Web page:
"Honesty, respectability, the "what-will-people-say", the wisdom of nations, nothing means anything any more. Everything disappearsbefore fear. Fear, eh, Caesonia, that noble sentiment, unallayed, pure and disinterested, one of those rare ones that get their nobility from the belly."
"When a person hasn't in him that which is higher and stronger than all external influences, it is enough for him to catch a good cold in order to lose his equilibrium and begin to see an owl in every bird, to hear a dog's bark in every sound."
"He was good-natured to a degree of weakness, even to tears, upon the slightest occasions. Exceedingly timorous, both personally and politically, dreading the least innovation, and keeping, with a scrupulous timidity, in the beaten track of business as having the safest bottom."
"The timidity of the child or the savage is entirely reasonable; they are alarmed at this world, because this world is a very alarming place. They dislike being alone because it is verily and indeed an awful idea to be alone. Barbarians fear the unknown for the same reason that Agnostics worship it--because it is a fact."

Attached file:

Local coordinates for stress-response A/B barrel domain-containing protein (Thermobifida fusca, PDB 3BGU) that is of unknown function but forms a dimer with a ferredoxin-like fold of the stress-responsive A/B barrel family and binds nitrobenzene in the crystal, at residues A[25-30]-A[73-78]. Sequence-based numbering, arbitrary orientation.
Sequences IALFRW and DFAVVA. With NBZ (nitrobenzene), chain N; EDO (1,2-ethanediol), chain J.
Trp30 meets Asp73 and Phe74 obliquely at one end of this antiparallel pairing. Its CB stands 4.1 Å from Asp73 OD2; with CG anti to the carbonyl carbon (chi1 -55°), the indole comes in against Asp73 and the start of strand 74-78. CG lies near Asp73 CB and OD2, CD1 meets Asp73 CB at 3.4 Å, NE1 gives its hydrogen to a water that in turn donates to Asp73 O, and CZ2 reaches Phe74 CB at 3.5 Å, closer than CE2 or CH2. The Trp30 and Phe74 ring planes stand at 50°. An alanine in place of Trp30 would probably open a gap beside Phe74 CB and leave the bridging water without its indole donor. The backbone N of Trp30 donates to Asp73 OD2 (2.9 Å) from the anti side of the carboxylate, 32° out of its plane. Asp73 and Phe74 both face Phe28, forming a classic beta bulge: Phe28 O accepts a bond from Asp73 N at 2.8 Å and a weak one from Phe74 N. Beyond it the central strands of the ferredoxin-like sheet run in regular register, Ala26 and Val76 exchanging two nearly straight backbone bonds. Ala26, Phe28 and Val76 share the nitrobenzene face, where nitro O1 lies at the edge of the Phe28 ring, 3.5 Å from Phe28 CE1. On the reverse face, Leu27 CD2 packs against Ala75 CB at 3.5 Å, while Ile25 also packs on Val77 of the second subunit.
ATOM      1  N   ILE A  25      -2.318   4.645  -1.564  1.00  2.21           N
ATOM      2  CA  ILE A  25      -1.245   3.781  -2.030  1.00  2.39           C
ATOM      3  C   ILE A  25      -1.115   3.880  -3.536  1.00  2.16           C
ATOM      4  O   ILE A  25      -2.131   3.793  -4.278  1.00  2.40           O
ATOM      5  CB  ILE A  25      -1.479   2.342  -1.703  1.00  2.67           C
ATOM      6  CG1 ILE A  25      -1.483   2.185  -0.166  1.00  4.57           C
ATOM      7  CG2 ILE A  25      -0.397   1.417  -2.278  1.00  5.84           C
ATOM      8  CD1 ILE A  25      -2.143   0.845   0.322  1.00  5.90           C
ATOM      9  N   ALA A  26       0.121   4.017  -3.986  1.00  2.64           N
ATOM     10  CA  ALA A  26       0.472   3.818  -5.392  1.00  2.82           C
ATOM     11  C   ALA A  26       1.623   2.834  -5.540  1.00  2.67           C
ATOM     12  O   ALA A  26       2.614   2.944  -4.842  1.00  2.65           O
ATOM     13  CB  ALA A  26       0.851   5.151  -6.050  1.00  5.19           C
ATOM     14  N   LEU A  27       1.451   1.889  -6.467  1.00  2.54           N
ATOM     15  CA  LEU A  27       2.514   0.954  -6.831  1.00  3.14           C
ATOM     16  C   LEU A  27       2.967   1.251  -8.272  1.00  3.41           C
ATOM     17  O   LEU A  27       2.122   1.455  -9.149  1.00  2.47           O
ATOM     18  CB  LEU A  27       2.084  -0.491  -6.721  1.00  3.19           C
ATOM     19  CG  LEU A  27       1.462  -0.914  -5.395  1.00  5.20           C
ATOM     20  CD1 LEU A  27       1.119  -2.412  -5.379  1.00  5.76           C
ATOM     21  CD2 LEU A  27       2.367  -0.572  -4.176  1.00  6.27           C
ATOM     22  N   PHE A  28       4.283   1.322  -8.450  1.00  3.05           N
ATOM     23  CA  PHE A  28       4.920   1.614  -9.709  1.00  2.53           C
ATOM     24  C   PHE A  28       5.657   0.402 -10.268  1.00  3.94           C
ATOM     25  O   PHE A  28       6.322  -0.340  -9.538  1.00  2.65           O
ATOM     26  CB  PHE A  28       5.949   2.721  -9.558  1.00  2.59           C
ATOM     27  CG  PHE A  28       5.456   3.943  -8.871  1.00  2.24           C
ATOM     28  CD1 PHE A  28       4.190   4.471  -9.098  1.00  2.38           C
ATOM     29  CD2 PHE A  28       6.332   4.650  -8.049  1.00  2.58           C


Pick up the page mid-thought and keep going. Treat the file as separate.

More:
"Fear can supplant our real problems only to the extent--unwilling either to assimilate or to exhaust it--we perpetuate it within ourselves like a temptation and enthrone it at the very heart of our solitude."
"There is no hate without fear. Hate is crystallized fear, fear's dividend, fear objectivized. We hate what we fear and so where hate is, fear will be lurking. Thus we hate what threatens our person, our liberty, our privacy, our income, our popularity, our vanity and our dreams and our plans for ourselves. If we can isolate this element in what we hate we may be able to cease from hating. Analyse in this way the hatred of ideas or of the kind of people whom we have once loved and whose faces are preserved in Spirits of Anger. Hate is the consequence of fear; we fear something before we hate; the child who fears noises becomes the man who hates them."